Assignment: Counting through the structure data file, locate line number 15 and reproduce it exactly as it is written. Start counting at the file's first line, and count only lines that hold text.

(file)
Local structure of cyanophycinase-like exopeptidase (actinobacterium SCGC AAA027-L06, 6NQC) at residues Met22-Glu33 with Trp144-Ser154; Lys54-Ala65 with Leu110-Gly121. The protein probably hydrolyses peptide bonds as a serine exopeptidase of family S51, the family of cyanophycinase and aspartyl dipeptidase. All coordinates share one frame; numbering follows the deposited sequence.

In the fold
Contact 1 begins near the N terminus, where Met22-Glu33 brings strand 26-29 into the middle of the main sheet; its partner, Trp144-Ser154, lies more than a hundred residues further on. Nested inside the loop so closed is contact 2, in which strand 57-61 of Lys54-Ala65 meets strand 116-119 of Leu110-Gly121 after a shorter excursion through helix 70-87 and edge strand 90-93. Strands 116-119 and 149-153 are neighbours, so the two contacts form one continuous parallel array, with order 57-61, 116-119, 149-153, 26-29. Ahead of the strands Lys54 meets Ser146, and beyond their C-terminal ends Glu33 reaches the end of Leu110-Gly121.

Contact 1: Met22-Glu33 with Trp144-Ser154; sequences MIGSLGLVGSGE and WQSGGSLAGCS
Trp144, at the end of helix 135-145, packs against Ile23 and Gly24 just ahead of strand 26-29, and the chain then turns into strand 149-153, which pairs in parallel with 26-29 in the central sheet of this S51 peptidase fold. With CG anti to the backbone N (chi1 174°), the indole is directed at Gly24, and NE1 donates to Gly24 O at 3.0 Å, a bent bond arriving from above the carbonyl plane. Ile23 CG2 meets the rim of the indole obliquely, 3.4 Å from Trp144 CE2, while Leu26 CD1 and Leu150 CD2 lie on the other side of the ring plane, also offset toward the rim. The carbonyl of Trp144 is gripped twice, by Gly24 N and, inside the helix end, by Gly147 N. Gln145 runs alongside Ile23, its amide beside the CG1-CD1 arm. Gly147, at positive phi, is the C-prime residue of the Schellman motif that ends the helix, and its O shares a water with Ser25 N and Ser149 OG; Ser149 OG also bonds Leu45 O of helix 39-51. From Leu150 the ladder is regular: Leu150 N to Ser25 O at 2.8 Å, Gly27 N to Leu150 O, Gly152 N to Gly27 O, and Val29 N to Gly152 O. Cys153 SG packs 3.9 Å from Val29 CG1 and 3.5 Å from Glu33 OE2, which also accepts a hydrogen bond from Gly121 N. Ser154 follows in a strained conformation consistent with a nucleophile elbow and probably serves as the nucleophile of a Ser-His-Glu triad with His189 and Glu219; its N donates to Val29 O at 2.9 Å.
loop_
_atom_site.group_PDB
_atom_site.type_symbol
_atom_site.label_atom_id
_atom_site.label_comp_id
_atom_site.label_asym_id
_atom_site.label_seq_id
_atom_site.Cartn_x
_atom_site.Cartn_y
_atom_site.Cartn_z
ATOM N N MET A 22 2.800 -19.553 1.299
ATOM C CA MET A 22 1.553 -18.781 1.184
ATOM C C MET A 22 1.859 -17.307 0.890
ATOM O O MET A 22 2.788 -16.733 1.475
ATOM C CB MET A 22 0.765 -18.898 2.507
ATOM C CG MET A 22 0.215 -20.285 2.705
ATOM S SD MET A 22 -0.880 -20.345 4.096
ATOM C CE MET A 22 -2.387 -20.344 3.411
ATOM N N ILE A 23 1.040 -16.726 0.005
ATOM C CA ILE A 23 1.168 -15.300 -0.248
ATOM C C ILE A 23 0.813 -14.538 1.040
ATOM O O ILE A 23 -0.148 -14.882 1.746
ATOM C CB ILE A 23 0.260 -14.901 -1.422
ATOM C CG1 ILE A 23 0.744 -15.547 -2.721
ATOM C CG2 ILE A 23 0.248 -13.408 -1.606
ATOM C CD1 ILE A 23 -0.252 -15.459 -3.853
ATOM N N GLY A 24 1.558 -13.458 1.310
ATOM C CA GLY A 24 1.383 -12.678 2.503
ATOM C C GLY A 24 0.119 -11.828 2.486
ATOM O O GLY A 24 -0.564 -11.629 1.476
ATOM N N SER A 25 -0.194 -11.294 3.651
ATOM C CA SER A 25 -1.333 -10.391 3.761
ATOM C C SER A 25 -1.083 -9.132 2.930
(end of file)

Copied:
_atom_site.Cartn_z